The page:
QuotableCover1smallerWe have, on this blog, tried our best to keep readers aware of these problems, including rectifying the misattributions of “Risk” (“And the day came when the risk…”) and “Good things happen to those who hustle,” the authors of which are apparently Elizabeth Appell and Chuck Noll, respectively. But we decided to go a step further, and that was to collect and cite as many meaningful Nin quotes as we could in The Quotable Anaïs Nin, which contains 365 quotations with the titles and page numbers of the publications from which they come.

A unique feature of the Quotable is the presence of several quotations that come from Nin’s unpublished work. As we know, she wrote at least 35,000 pages in her diary, and of this a large portion has either ended up on the cutting room floor or hasn’t yet been published. Within this vast material are many gems that have been culled from this inaccessible material and made public for the first time in Quotable.

The Quotable Anaïs Nin not only offers accurate quotations and sources, it provides readers with insightful and inspiring thoughts, one for each day of the year.

To see a preview and/or to order The Quotable Anaïs Nin from Amazon click here. To order from Smashwords click here.

Who wrote “Risk”? Is the mystery solved?

Have we solved the mystery of who wrote the popular poem attributed to Anais Nin, known as “Risk”?

I can say this: Since posting this mystery a few years ago, nowhere has its source been found in any of Anais Nin’s oeuvre. So how did it come to be attributed to her?

That remains a mystery.

However, Elizabeth Appell has come forward with a compelling case that may hold the answer of who, if not Anais, actually wrote the poem:

What I’m about to tell you is going to seem strange and maybe even impossible, but it is the truth. I wrote the quote, “And the day came when the risk to remain closed in a bud became more painful that the risk it took to blossom.”

I wrote it in 1979. I was Director of Public Relations for John F. Kennedy University in Orinda. One of my responsibilities was to write, edit, and publish the class schedule which included events, news, and class information for the up-coming quarter. The target market for the university was and still is, adults going back to school. Every quarter I came up with a theme meant to inspire and motivate.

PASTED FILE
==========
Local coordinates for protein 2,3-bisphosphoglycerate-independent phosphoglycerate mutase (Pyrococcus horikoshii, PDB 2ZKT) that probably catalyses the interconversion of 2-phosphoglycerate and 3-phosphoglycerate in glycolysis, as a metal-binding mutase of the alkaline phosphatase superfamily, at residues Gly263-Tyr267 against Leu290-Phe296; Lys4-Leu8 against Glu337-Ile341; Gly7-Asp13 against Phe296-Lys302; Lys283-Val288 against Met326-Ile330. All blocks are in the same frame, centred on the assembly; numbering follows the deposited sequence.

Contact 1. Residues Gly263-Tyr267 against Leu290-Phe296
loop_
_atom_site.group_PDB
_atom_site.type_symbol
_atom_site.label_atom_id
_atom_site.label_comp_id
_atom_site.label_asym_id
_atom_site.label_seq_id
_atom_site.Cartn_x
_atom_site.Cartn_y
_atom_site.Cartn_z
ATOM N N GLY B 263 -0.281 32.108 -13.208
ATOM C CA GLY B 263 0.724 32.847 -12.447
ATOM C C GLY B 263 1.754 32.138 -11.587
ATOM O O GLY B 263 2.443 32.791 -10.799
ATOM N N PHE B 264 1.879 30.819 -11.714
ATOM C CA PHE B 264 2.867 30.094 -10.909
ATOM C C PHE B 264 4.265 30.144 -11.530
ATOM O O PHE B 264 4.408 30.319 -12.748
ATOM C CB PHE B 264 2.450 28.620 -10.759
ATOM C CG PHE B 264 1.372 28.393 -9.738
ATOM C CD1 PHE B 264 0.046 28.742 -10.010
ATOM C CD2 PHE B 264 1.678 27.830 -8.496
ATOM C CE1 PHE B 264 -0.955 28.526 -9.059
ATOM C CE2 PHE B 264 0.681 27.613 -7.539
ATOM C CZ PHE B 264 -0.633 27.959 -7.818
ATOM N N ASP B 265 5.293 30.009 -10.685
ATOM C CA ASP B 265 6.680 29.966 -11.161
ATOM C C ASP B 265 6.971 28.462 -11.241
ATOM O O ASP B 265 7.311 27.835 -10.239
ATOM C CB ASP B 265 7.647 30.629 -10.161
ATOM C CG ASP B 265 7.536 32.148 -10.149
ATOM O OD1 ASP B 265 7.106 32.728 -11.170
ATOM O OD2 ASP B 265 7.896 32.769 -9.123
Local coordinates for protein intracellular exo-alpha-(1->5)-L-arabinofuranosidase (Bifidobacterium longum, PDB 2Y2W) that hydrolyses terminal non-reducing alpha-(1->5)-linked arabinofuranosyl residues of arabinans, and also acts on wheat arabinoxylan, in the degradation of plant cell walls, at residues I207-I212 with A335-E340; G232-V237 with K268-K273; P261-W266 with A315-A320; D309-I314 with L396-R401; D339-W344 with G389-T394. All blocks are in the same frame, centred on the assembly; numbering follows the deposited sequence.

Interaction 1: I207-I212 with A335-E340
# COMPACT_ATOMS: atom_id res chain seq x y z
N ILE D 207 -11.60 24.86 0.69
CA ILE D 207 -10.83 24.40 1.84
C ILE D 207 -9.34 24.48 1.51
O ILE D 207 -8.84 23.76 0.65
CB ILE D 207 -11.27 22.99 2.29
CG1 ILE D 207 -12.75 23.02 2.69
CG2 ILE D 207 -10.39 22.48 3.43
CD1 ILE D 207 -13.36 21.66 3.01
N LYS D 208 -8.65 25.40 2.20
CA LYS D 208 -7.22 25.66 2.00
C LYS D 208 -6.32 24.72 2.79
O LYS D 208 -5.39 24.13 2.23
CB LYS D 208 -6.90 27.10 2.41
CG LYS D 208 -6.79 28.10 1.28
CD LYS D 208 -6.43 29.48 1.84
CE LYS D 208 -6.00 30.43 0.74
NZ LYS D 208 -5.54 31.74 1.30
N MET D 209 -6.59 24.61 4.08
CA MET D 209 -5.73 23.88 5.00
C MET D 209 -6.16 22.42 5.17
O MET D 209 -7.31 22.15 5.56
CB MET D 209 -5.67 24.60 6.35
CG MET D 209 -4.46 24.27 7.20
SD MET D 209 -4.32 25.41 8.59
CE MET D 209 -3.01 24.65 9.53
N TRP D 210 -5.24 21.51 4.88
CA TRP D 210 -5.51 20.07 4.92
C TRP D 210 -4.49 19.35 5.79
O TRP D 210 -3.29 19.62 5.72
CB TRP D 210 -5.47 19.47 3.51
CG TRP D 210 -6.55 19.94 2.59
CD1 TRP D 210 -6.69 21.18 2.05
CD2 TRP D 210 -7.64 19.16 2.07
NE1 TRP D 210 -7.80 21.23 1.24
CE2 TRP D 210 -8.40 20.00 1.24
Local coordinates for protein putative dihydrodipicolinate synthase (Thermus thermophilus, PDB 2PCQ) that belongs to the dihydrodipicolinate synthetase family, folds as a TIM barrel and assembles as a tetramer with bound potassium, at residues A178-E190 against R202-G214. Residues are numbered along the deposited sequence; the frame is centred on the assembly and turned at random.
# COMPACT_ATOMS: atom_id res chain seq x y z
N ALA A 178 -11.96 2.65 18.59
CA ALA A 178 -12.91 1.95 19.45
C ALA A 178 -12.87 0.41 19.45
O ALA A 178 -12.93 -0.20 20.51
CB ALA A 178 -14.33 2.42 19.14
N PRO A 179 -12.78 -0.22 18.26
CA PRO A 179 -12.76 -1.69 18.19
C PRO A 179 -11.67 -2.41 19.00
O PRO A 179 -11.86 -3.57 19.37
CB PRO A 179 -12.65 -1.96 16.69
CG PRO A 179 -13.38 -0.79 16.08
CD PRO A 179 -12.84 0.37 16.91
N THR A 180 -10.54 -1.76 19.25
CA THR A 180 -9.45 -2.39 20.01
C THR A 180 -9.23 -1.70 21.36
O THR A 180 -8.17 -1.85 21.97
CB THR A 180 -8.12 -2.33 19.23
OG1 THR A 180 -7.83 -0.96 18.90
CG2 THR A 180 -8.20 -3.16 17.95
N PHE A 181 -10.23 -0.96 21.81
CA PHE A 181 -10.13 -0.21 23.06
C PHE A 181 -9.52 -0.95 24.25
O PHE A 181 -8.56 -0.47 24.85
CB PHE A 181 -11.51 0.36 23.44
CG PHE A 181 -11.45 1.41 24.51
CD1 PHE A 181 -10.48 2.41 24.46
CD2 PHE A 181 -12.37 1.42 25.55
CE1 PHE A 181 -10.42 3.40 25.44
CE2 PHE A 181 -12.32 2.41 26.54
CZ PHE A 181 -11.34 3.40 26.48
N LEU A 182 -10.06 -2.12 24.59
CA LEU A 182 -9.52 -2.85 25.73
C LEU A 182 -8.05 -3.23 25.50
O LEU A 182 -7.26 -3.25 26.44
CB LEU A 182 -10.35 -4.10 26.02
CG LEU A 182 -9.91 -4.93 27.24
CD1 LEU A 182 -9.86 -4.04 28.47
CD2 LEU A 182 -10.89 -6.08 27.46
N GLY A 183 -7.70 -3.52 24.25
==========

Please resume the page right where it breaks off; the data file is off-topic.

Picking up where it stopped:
BrochureI believe it was January when I started on the spring schedule. Up against a deadline, I quickly jotted down the line, and shared it by my colleague, Jerry Skibbins, Vice President of Development. He liked it so we ran with it. Consequently it went out to thousands of households in the East Bay. We also published a poster and put it on BART trains. This was a very wide distribution. As far as I know, attribution was given to the artists who illustrated the designs, but I never thought to attribute myself regarding the poem. My name appeared only as “Editor.”

Another wrinkle: at the time I was using my nickname, “Lassie” as well as my first husband’s last name, Benton. I was known as Lassie Benton. Since then I gave up the nickname to use my given name, Elizabeth, and remarried Allen Appell, hence Elizabeth Appell.

From the beginning the school got a huge response from the poem. I started seeing it woven into tapestries, and then printed on posters, cards and in books. At first the attribution was “Lassie Benton.” One afternoon I attended a calligraphy show at the San Francisco Library. There was the poem, but now the attribution was “Anonymous.” Sometime in the 80’s I found a card using the poem. I bought because it was attributed to Anais Nin. I wrote to the publisher of the card, but received no response. I just let it go.

Recently I gave a reading in Nevada City, California as a part of a women’s writing salon. The woman who read before me began her piece with the poem. I smiled. “What do you know, it still lives.” She was shocked when I told her I’d written it. She suggested I Google the poem to see that always it is attributed to Anais Nin. I did. I am astounded at how it has proliferated the internet, almost always attributed to Anais Nin.

I say almost because I found a life coach in Arizona who uses the poem on her home page. There it is attributed to “Lassie Benton.” She tells me her web page went up in 2006, but she can’t remember where she found the poem.

Yesterday two of my friends brought me copies of their newly published books. Yes, in both books, up front, there it is. The poem. And of course it’s attributed to Anais Nin. That pushed me over to take action.

I wrote the poem in 1979. I am the author of the poem. I’m extremely honored to have written something that has touched so many people.

Elizabeth kindly produced the 1979 brochure on which the poem is printed, as seen above. Judge for yourselves, folks, but it seems that this mystery may be solved.

For a reliable source of Anais Nin quotes, get THE QUOTABLE ANAIS NIN: 365 Quotations with Citations.

Want to catch up with Anais Nin? THE PORTABLE ANAIS NIN contains nearly 300 pages of her best work.

Long-lost Anais Nin erotica discovered and published: AULETRIS: EROTICA.

The newest Nin diary is here! TRAPEZE: THE UNEXPURGATED DIARY OF ANAIS NIN, 1947-1955.